Six Cities kilim
These colourful kilims, handmade in Afghanistan, are a collaboration with London-based social enterprise ISHKAR. They highlight the stories of some of ISHKAR’s Afghan partners who fled the country in 2021 and are now building new homes in unfamiliar cities. These kilims measure 140x200cm and are available in two colours.
We ship them worldwide. Our shipping fee for outside the EU includes duties and taxes. The Six Cities kilims are made to order in Afghanistan. Allow four months for delivery.
ISHKAR has been collaborating with kilim weavers in Afghanistan for years, initially working with women who’d been internally displaced because of drought. They've now expanded their enterprise to other weavers across the country. Since the Taliban takeover, women are prevented from almost all employment but weaving from home is one of the few livelihoods still possible. Please note that every kilim sold is paid directly to the people who made it.
The cities featured are those that three of ISHKAR’s Afghan partners left and are now living in. One connects Farshad Usyan - an award-winning photographer trained as a medic, now living in Paris. Born in the northern city of Mazar-e Sharif, Farshad worked as a photographer for Agence France-Presse in Afghanistan and is now in Paris. He is keen to return to his training and become a doctor. Another relates to Sajjad Husaini, a ski champion from Bamiyan (the first Afghan to qualify for the Olympics), who moved with his family to Schwenningen in Germany in 2021. Finally, the link between Kabul and Flensburg is about Saboor Azizi, ISHKAR’s lifesaving logistics manager’s journey.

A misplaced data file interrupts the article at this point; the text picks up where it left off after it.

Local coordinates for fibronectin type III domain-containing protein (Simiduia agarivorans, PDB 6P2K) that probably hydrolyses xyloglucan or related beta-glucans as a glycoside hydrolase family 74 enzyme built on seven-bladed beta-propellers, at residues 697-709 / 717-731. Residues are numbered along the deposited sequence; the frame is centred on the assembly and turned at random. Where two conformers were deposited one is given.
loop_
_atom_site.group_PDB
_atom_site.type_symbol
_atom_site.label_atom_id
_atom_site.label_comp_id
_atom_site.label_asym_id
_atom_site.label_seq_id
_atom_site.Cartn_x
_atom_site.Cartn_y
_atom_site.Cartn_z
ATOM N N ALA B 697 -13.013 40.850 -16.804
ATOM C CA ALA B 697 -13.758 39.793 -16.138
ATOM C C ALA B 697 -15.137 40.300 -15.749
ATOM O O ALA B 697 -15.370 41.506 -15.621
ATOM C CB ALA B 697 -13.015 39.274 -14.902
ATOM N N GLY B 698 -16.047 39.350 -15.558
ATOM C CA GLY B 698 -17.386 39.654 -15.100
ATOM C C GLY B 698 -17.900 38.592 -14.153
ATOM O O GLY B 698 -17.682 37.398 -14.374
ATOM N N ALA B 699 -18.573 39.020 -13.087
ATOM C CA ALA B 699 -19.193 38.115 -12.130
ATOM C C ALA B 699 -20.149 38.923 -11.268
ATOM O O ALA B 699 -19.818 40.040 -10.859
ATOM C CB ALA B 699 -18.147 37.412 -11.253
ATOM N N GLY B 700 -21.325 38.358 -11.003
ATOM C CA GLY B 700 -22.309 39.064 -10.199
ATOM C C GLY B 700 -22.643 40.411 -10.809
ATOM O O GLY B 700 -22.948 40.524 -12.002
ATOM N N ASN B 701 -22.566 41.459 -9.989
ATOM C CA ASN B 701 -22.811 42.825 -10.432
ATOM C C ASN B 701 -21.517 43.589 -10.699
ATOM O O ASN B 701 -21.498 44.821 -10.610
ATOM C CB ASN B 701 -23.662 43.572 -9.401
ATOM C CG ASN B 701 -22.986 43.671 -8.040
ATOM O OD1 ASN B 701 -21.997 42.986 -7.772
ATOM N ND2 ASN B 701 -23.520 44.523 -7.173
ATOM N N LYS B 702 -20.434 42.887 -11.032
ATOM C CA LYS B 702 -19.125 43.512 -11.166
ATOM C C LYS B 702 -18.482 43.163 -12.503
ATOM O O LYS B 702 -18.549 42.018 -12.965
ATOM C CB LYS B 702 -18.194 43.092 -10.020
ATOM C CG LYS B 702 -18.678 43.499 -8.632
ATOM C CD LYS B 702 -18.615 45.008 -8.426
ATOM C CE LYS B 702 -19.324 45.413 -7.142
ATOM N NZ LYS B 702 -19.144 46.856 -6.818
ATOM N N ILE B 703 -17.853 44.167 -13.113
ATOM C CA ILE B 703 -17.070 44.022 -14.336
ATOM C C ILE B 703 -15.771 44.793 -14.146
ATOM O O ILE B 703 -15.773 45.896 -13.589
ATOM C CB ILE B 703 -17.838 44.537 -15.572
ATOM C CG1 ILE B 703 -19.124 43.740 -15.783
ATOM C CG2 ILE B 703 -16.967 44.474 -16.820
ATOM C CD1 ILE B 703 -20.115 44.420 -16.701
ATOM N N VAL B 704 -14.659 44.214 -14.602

Every kilim is made by hand from start to finish. The process of making the wool and dyeing it is done by men, as is washing the final product. But the weaving of the kilim is done by women in their own homes. Part of what makes Afghanistan’s kilims so special is the wool they are made from. Each strand of wool is individually spun by hand, giving the kilims great character. With its unusually long strands Ghazni wool is also famously hardwearing, meaning Afghan carpets can last centuries.
What links the city of Bamiyan, Afghanistan to Flensburg, Germany? Or Mazar-e Sharif to Paris? When we think about forced migration we often think of cities like Lesvos, Lampedusa or Calais; cities that make headlines for the influx of people seeking refuge in camps. In reality, many people will also end up in cities across Europe that are rarely included in this narrative. Cities like Schwenningen in Germany. We chose to weave the names of European cities in the Arabic script too, to illustrate how they had become part of a common narrative.
We've been blessed with great and kind press coverage. French Vogue was our first press feature (for of course), so heart out to them. We've also had a full page in M (Le Monde's style supplément), an amazing in-depth article in , a feature in and many many fabulous mentions in , , and .
In real life (wait, Insta isn't real life? I'm up for a debate), our ambassadors are just the best. The queen of them all being writer Deborah Levy, who wears her Bangla Begum jewelry everywhere (even in ). Princes and princesses of the realm include film director and actress Monia Chokri (), curator Diana Campbell (), artist Miet Warlop (), and Lebanese poet Hussein Nasereddine (), all of them carrying Bangla Begum into their own wide and wild worlds.